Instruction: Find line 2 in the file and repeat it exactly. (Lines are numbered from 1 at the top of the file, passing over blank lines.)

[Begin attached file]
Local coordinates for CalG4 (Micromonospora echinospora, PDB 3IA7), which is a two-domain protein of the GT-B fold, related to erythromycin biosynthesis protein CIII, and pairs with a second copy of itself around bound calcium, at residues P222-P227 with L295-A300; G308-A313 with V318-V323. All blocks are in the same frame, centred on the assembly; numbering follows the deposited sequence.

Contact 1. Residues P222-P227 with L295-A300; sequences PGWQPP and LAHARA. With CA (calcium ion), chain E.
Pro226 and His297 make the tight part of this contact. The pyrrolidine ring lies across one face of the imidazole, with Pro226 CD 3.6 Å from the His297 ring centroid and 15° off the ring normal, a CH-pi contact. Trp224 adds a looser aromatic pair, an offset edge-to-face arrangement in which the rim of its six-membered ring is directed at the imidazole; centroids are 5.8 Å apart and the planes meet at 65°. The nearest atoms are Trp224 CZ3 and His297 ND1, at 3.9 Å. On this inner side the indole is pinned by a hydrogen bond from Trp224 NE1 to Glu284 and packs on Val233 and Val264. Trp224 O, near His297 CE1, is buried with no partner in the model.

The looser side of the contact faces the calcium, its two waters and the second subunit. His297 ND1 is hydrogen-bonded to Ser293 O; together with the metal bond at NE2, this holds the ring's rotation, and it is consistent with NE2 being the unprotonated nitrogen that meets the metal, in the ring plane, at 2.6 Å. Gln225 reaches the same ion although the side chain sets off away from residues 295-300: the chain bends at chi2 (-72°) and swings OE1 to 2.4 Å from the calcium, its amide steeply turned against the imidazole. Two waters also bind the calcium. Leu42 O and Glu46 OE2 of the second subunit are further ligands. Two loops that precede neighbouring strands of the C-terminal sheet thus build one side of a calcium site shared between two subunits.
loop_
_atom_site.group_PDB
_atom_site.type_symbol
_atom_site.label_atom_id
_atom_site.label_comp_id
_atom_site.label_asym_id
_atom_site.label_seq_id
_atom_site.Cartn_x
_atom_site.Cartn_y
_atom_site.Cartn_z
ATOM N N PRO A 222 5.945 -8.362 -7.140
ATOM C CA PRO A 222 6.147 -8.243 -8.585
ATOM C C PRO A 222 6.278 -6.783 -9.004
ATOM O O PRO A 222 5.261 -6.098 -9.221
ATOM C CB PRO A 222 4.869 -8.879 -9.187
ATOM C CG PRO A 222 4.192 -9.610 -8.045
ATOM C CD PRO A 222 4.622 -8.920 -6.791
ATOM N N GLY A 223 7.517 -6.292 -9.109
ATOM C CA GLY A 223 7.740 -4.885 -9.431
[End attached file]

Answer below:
Contact 1. Residues P222-P227 with L295-A300; sequences PGWQPP and LAHARA. With CA (calcium ion), chain E.